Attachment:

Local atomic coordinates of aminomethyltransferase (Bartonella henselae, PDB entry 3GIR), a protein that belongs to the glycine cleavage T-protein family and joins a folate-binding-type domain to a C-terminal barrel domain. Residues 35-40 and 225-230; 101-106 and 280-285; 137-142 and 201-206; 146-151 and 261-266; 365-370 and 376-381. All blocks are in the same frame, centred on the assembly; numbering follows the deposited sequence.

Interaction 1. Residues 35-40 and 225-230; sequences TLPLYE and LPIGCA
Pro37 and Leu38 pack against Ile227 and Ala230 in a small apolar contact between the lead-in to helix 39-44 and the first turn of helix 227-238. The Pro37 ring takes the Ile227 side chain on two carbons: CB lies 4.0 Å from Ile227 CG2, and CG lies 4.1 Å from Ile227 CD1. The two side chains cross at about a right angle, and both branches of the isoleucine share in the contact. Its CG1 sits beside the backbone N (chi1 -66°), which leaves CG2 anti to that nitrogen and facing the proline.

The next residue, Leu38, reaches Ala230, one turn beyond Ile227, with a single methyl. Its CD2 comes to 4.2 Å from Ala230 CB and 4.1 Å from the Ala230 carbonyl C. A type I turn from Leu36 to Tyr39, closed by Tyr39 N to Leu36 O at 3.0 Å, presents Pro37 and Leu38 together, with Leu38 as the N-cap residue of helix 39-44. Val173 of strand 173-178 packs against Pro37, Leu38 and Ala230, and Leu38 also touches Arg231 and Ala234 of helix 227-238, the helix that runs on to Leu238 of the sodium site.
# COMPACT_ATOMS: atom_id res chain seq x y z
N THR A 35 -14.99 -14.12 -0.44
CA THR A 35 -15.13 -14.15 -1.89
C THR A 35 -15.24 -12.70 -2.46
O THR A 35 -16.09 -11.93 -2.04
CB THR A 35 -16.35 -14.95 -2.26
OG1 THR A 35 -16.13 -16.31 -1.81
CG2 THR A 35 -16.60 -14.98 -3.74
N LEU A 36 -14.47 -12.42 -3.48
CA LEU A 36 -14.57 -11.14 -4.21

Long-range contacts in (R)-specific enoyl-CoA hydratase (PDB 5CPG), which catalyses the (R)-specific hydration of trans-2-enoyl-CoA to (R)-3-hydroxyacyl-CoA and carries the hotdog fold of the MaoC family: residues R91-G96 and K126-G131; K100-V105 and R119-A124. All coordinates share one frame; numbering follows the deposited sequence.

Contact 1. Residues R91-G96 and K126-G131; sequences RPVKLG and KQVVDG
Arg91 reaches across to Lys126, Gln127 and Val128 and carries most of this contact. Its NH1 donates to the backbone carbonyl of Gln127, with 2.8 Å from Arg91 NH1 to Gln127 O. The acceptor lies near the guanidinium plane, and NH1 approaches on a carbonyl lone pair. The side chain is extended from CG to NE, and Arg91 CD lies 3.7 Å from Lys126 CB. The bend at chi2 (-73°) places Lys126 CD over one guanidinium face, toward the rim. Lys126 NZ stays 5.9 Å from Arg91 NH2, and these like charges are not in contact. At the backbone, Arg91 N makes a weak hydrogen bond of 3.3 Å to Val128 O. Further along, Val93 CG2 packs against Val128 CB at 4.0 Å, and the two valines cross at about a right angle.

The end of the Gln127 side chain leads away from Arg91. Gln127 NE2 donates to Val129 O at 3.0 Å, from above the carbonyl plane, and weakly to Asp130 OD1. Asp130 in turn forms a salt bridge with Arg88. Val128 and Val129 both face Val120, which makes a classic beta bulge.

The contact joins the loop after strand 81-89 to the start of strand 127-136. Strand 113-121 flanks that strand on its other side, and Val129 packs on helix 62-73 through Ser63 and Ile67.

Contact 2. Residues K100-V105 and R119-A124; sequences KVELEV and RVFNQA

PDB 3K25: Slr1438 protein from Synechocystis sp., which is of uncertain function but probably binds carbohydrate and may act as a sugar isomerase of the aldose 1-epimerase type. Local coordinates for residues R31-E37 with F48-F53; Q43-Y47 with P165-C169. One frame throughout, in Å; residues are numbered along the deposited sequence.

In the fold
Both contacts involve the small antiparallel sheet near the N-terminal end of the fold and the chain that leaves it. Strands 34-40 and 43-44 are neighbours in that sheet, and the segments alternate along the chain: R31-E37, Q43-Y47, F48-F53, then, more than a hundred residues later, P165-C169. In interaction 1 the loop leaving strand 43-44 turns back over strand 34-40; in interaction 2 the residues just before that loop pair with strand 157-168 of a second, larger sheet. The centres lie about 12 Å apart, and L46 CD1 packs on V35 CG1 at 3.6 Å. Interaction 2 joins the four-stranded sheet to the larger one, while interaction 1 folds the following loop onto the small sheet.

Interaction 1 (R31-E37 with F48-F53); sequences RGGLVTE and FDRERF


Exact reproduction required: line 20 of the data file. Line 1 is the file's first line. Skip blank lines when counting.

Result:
Contact 2. Residues K100-V105 and R119-A124; sequences KVELEV and RVFNQA